I read this today and I agreed 100% with the writer:

Over time, I identified a single factor that makes the biggest difference between a great meeting and a poor one: PowerPoint. The best meetings don’t go near it. (Peter Bregman: Harvard Review Article)

It drives me crazy when someone stands up in a meeting, especially when leaders of an organization are present, and open a powerpoint and go into a monologue as they read each slide. The disengagement that happens to the people in the room destroys any potential of accomplishing the purpose of the meeting.

Presentation Prey

A lot of presenters fall prey to the “media sin” where they feel they have to have a clever youtube clip, picture,  or cartoon for each point. Presenters try to harness the impression of media to persuade the audience.

The power of the presentation is not in Power Point, it’s in the story and narrative of the presenter. Great presenters can take information and inspire the audience with it in a narrative instead of putting “lipstick on a pig” and glitzing up the screen.


The truth is, most presenters use Power Point as a crutch. We will use media to make up for our lack of preparation on our presentation. I believe, if we took the time to own (memorize) our content and think of creative transitions to take the audience from one section to another our presentations would be more compelling.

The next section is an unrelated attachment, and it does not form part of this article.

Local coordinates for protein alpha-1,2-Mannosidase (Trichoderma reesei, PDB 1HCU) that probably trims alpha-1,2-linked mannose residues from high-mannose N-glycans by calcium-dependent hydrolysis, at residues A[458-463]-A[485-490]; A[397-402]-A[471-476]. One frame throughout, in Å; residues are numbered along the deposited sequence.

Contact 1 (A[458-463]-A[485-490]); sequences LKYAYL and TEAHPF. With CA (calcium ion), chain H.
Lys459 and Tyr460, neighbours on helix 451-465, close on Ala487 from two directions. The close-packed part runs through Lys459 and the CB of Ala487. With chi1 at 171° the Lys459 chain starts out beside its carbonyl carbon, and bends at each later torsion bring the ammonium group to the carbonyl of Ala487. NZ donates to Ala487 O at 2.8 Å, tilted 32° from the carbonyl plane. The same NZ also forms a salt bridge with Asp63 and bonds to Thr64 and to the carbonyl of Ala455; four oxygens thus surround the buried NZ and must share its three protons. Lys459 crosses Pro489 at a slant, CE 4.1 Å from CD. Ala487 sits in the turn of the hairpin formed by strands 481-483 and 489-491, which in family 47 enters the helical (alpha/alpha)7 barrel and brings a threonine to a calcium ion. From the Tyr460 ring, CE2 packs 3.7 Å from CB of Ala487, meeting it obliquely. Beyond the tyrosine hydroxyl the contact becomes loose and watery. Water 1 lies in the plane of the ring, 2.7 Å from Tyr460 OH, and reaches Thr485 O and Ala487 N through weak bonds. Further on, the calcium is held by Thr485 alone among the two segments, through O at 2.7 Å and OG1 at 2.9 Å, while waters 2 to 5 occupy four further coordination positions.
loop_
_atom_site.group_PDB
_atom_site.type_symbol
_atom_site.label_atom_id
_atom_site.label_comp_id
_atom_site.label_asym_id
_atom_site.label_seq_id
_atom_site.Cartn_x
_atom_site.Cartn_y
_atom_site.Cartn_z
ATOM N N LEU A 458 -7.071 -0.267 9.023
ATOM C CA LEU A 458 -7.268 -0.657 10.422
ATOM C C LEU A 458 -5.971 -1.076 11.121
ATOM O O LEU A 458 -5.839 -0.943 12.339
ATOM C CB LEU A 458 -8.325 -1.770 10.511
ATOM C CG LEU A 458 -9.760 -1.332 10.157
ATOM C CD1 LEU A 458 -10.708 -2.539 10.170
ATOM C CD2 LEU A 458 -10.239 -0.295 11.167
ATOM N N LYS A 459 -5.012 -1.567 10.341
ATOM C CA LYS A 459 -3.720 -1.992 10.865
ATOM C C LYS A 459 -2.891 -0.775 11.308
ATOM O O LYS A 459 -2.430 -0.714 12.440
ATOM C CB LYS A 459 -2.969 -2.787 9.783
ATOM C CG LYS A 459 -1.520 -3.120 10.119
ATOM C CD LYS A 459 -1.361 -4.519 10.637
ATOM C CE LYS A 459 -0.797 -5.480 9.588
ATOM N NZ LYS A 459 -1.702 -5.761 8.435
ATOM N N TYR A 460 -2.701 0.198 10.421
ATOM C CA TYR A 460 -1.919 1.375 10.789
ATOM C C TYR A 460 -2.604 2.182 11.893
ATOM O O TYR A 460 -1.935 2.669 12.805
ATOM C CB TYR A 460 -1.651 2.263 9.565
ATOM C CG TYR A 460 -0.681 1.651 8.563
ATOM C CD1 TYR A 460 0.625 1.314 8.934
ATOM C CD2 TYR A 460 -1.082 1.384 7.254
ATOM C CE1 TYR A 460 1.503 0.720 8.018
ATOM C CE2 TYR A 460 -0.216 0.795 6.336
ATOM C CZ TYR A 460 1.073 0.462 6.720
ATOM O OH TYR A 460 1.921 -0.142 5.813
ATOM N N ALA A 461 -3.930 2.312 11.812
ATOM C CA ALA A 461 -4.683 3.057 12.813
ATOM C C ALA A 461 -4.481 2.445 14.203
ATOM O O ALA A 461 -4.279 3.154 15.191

Instead, most people use their time to “bling out” their information into a Power Point presentation which they will end up reading on a screen. The end result of this approach will create a boring presentation where the people in the room wish they would have just had this emailed to them.

Take the Challenge

So if you fit the Power Point Profile, try creating your next presentation without it. Use the time you would put into creating a power point and work on making your presentation fit the people in the room and inspire them to a call to action that has a mutual benefit to you and them.

Obviously, this is a soap box of mine. I’d love to hear what you think are meeting killers. Leave them by commenting to this post.

Leave a Reply

Your email address will not be published. Required fields are marked *